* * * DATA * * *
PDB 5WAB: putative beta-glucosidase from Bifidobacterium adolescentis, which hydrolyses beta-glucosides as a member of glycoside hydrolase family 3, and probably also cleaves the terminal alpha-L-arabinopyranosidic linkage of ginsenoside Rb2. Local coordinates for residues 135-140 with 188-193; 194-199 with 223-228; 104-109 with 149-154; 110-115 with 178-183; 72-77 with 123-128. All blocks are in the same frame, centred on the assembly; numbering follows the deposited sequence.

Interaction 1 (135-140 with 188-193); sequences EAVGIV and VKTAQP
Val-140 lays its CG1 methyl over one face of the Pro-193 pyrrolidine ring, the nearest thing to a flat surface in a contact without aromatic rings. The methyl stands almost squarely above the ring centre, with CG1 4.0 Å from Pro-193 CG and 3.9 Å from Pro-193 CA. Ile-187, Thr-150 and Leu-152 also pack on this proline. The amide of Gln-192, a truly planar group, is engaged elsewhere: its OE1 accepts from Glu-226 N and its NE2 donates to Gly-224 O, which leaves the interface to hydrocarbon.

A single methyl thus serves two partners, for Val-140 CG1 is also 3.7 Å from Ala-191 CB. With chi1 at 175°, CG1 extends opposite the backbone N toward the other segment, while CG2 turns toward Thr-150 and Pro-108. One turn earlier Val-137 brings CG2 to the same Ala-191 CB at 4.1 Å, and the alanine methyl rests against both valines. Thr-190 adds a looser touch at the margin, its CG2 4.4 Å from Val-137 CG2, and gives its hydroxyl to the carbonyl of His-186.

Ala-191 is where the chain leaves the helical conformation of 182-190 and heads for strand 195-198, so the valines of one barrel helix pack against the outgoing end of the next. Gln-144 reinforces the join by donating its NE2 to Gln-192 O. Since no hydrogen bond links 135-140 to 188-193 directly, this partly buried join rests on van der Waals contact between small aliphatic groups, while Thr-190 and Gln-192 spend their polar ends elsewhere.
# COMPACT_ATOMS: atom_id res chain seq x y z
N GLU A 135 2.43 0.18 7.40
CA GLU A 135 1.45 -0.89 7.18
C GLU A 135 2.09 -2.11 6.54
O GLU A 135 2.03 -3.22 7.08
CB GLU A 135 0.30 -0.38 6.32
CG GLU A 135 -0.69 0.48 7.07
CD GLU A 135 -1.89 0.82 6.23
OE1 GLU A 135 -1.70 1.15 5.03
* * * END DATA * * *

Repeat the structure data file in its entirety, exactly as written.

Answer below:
PDB 5WAB: putative beta-glucosidase from Bifidobacterium adolescentis, which hydrolyses beta-glucosides as a member of glycoside hydrolase family 3, and probably also cleaves the terminal alpha-L-arabinopyranosidic linkage of ginsenoside Rb2. Local coordinates for residues 135-140 with 188-193; 194-199 with 223-228; 104-109 with 149-154; 110-115 with 178-183; 72-77 with 123-128. All blocks are in the same frame, centred on the assembly; numbering follows the deposited sequence.

Interaction 1 (135-140 with 188-193); sequences EAVGIV and VKTAQP
Val-140 lays its CG1 methyl over one face of the Pro-193 pyrrolidine ring, the nearest thing to a flat surface in a contact without aromatic rings. The methyl stands almost squarely above the ring centre, with CG1 4.0 Å from Pro-193 CG and 3.9 Å from Pro-193 CA. Ile-187, Thr-150 and Leu-152 also pack on this proline. The amide of Gln-192, a truly planar group, is engaged elsewhere: its OE1 accepts from Glu-226 N and its NE2 donates to Gly-224 O, which leaves the interface to hydrocarbon.

A single methyl thus serves two partners, for Val-140 CG1 is also 3.7 Å from Ala-191 CB. With chi1 at 175°, CG1 extends opposite the backbone N toward the other segment, while CG2 turns toward Thr-150 and Pro-108. One turn earlier Val-137 brings CG2 to the same Ala-191 CB at 4.1 Å, and the alanine methyl rests against both valines. Thr-190 adds a looser touch at the margin, its CG2 4.4 Å from Val-137 CG2, and gives its hydroxyl to the carbonyl of His-186.

Ala-191 is where the chain leaves the helical conformation of 182-190 and heads for strand 195-198, so the valines of one barrel helix pack against the outgoing end of the next. Gln-144 reinforces the join by donating its NE2 to Gln-192 O. Since no hydrogen bond links 135-140 to 188-193 directly, this partly buried join rests on van der Waals contact between small aliphatic groups, while Thr-190 and Gln-192 spend their polar ends elsewhere.
# COMPACT_ATOMS: atom_id res chain seq x y z
N GLU A 135 2.43 0.18 7.40
CA GLU A 135 1.45 -0.89 7.18
C GLU A 135 2.09 -2.11 6.54
O GLU A 135 2.03 -3.22 7.08
CB GLU A 135 0.30 -0.38 6.32
CG GLU A 135 -0.69 0.48 7.07
CD GLU A 135 -1.89 0.82 6.23
OE1 GLU A 135 -1.70 1.15 5.03